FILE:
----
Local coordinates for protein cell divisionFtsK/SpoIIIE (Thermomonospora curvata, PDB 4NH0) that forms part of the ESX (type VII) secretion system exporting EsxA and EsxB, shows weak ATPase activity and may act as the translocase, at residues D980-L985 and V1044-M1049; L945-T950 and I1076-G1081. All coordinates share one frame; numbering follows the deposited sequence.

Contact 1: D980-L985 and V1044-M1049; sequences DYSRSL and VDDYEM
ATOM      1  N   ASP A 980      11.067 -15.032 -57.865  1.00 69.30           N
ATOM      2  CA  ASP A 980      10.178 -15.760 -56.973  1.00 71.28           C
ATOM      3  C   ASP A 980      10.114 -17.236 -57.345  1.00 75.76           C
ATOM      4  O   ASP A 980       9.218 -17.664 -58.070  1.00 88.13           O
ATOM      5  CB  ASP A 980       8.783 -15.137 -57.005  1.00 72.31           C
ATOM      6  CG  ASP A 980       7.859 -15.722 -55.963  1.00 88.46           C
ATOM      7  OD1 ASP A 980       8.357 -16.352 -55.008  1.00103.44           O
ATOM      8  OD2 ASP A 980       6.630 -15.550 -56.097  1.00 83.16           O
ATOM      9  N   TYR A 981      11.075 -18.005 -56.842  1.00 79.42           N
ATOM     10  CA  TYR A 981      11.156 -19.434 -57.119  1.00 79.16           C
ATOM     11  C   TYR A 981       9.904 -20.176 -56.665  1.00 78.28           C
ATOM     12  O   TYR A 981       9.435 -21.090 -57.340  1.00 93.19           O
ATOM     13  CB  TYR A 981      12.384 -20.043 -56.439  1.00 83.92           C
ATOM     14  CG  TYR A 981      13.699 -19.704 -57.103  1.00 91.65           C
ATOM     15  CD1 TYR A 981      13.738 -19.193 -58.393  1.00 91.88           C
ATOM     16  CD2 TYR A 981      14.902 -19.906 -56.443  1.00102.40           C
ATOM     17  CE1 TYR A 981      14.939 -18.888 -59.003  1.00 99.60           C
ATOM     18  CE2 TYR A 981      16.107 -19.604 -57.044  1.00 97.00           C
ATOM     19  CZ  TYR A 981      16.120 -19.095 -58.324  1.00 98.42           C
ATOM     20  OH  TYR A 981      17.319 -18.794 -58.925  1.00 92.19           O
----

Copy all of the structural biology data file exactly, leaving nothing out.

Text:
Local coordinates for protein cell divisionFtsK/SpoIIIE (Thermomonospora curvata, PDB 4NH0) that forms part of the ESX (type VII) secretion system exporting EsxA and EsxB, shows weak ATPase activity and may act as the translocase, at residues D980-L985 and V1044-M1049; L945-T950 and I1076-G1081. All coordinates share one frame; numbering follows the deposited sequence.

Contact 1: D980-L985 and V1044-M1049; sequences DYSRSL and VDDYEM
ATOM      1  N   ASP A 980      11.067 -15.032 -57.865  1.00 69.30           N
ATOM      2  CA  ASP A 980      10.178 -15.760 -56.973  1.00 71.28           C
ATOM      3  C   ASP A 980      10.114 -17.236 -57.345  1.00 75.76           C
ATOM      4  O   ASP A 980       9.218 -17.664 -58.070  1.00 88.13           O
ATOM      5  CB  ASP A 980       8.783 -15.137 -57.005  1.00 72.31           C
ATOM      6  CG  ASP A 980       7.859 -15.722 -55.963  1.00 88.46           C
ATOM      7  OD1 ASP A 980       8.357 -16.352 -55.008  1.00103.44           O
ATOM      8  OD2 ASP A 980       6.630 -15.550 -56.097  1.00 83.16           O
ATOM      9  N   TYR A 981      11.075 -18.005 -56.842  1.00 79.42           N
ATOM     10  CA  TYR A 981      11.156 -19.434 -57.119  1.00 79.16           C
ATOM     11  C   TYR A 981       9.904 -20.176 -56.665  1.00 78.28           C
ATOM     12  O   TYR A 981       9.435 -21.090 -57.340  1.00 93.19           O
ATOM     13  CB  TYR A 981      12.384 -20.043 -56.439  1.00 83.92           C
ATOM     14  CG  TYR A 981      13.699 -19.704 -57.103  1.00 91.65           C
ATOM     15  CD1 TYR A 981      13.738 -19.193 -58.393  1.00 91.88           C
ATOM     16  CD2 TYR A 981      14.902 -19.906 -56.443  1.00102.40           C
ATOM     17  CE1 TYR A 981      14.939 -18.888 -59.003  1.00 99.60           C
ATOM     18  CE2 TYR A 981      16.107 -19.604 -57.044  1.00 97.00           C
ATOM     19  CZ  TYR A 981      16.120 -19.095 -58.324  1.00 98.42           C
ATOM     20  OH  TYR A 981      17.319 -18.794 -58.925  1.00 92.19           O